Review: Antigone, Hope Theatre

“What man would dare disobey?”

It’s either brave or foolhardy for a theatre on Upper Street to take on Sophocles after the extraordinary success of the #AlmeidaGreeks season but the Hope Theatre, perched above the Hope and Anchor pub, has always forged its own path, ever since opening as the first Off-West-End venue to ensure a legal wage for everyone working at the theatre. And in Brendan Murray’s new adaptation of Antigone, there’s an original take indeed on the Ancient Greeks, helmed by the Hope’s Artistic Director Matthew Parker.

The story begins as just that, a story. Behind walls of corrugated iron, 5 women shelter from some unspecified war or apocalyse raging outside and to pass the time, they decide to enact a tale from the storybook that one of them possesses. And so unfolds Antigone’s struggle against a patriarchal society, Creon’s dilemmas about doing the right thing even in the face of divine intervention, Ismene’s difficulties in connecting with so fiercely committed a sister… Aided by sonically daring musical interventions for a sung Chorus by Maria Haïk Escudero, it’s a powerful setting.

For all the fascinating potential of the framing device, Murray’s adaptation is mostly quite respectful. Streamlined down to an hour, Sophocles’ structure survives intact and so, genderblind casting aside (when called to play men, the women play them as men), the substance of the play remains rather traditional. Not that there isn’t something subversive about these women reading lines about the very nature of mankind, but that they resonate with considerably more power when viewed through the prism of the framing characters and their untold stories.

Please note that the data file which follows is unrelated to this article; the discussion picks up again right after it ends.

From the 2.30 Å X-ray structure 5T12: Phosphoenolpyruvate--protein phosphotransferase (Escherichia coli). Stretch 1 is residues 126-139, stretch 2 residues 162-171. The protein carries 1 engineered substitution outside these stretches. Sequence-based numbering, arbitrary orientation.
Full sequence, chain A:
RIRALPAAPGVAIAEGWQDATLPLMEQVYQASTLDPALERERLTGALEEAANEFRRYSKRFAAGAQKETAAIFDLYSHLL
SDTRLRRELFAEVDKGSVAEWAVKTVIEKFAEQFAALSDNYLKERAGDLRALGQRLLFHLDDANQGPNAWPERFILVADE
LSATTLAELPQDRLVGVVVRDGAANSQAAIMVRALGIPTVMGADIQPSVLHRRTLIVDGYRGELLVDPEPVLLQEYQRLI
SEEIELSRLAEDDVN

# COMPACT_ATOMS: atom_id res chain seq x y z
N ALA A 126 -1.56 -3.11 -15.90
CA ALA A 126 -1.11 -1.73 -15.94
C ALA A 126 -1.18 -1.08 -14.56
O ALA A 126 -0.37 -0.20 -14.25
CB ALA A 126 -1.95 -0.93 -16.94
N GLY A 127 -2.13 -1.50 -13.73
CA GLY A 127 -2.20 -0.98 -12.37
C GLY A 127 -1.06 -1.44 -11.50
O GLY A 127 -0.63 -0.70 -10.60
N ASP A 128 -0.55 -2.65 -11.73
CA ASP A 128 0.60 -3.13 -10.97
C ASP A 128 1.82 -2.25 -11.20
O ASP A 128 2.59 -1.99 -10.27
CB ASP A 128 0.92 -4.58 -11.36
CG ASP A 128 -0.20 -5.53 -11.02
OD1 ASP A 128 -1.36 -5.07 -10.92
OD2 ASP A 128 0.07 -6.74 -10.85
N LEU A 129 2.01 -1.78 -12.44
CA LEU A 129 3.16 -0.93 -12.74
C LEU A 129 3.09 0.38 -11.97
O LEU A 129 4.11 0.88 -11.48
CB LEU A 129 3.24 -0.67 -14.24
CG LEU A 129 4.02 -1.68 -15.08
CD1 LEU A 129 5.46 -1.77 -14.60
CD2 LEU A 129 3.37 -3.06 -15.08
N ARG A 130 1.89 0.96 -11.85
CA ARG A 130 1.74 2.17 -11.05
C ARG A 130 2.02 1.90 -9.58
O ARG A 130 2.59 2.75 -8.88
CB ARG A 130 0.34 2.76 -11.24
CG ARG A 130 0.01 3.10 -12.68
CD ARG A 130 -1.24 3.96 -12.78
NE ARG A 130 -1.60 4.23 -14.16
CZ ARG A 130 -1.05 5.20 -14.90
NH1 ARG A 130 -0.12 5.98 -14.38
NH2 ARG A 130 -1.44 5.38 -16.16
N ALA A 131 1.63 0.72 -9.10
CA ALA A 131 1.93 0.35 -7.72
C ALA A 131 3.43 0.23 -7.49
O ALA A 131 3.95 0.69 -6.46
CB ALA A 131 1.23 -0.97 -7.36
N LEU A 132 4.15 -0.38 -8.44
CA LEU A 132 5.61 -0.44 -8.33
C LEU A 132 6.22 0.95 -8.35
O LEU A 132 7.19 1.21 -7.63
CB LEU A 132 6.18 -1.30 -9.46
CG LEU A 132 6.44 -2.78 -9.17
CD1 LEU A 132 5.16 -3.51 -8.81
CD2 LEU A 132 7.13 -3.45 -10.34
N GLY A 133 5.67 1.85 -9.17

The devastation that playing Creon’s intransigence seems to wreak on Amanda Bailey’s character, the almost rabble-rousing exuberance from Holly Campbell’s recitation of the final line of “it’s the wisdom that comes with experience, why men grow old…”, these are the tales I wanted retold with all their hints of the mysterious world outside. Only Hester Kent really infused her ‘in-show’ performances as a mouthy messenger and a captivating Teiresias with a similar energy, meaning the balance of this production never quite settled for me, even though it thoroughly intrigued me from start to finish.

Running time: 1 hour (without interval)
Photo: Laura Harling

Booking until 12th March

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